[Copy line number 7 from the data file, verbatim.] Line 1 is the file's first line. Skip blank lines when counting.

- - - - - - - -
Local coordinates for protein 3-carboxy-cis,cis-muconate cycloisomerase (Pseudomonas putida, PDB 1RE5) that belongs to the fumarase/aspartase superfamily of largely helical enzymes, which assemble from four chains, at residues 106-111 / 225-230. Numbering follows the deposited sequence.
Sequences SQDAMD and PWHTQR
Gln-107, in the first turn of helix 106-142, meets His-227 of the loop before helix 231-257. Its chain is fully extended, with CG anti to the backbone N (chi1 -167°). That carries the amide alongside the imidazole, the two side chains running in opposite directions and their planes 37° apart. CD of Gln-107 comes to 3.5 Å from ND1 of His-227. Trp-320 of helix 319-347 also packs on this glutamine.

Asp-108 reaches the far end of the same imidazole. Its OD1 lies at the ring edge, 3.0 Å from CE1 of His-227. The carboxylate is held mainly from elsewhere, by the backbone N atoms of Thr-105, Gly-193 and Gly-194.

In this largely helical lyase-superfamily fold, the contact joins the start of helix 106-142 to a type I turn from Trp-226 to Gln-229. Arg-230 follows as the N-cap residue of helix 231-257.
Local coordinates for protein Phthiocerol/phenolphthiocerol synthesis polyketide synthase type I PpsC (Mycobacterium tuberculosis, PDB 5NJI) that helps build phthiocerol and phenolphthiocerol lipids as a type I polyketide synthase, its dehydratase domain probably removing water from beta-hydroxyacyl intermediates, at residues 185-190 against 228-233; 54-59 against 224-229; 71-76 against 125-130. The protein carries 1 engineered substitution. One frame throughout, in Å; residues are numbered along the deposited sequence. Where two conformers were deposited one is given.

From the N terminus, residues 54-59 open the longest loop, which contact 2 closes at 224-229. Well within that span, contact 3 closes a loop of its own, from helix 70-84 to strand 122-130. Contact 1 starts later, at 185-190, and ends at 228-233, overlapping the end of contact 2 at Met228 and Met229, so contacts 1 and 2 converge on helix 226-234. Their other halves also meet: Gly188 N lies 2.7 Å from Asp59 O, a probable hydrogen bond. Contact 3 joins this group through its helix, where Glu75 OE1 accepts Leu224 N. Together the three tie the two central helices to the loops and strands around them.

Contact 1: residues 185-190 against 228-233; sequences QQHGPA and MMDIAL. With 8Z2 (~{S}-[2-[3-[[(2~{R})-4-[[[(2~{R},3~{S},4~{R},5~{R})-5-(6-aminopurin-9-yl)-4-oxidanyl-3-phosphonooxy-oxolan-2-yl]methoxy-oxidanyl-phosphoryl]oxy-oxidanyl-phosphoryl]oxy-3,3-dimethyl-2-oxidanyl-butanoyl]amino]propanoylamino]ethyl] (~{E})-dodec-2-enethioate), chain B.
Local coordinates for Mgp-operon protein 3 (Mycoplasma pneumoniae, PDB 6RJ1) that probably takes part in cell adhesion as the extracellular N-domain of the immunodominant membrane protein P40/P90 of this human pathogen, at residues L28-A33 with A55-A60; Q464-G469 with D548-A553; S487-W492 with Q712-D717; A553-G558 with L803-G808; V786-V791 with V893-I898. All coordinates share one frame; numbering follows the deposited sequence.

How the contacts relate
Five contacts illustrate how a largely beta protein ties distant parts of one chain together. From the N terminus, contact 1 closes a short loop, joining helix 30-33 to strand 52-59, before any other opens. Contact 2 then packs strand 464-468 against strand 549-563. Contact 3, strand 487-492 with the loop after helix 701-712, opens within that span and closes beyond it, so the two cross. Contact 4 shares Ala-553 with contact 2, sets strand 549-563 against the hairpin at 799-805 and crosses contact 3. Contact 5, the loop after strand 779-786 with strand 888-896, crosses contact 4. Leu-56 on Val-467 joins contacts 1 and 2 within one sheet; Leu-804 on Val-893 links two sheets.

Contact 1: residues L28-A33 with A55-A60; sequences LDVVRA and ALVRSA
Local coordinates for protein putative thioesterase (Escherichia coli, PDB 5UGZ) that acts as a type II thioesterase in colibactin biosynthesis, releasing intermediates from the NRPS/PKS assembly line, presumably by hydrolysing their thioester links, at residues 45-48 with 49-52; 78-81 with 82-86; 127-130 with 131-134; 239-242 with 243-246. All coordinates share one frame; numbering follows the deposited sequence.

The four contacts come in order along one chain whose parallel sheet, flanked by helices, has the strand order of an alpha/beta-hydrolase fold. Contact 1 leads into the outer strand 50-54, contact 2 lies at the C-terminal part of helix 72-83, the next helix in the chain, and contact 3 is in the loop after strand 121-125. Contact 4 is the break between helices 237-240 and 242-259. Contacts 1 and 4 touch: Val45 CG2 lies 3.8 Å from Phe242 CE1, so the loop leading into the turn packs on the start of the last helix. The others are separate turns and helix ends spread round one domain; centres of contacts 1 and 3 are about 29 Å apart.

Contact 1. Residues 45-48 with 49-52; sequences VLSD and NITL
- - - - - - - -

From the N terminus, residues 54-59 open the longest loop, which contact 2 closes at 224-229. Well within that span, contact 3 closes a loop of its own, from helix 70-84 to strand 122-130. Contact 1 starts later, at 185-190, and ends at 228-233, overlapping the end of contact 2 at Met228 and Met229, so contacts 1 and 2 converge on helix 226-234. Their other halves also meet: Gly188 N lies 2.7 Å from Asp59 O, a probable hydrogen bond. Contact 3 joins this group through its helix, where Glu75 OE1 accepts Leu224 N. Together the three tie the two central helices to the loops and strands around them.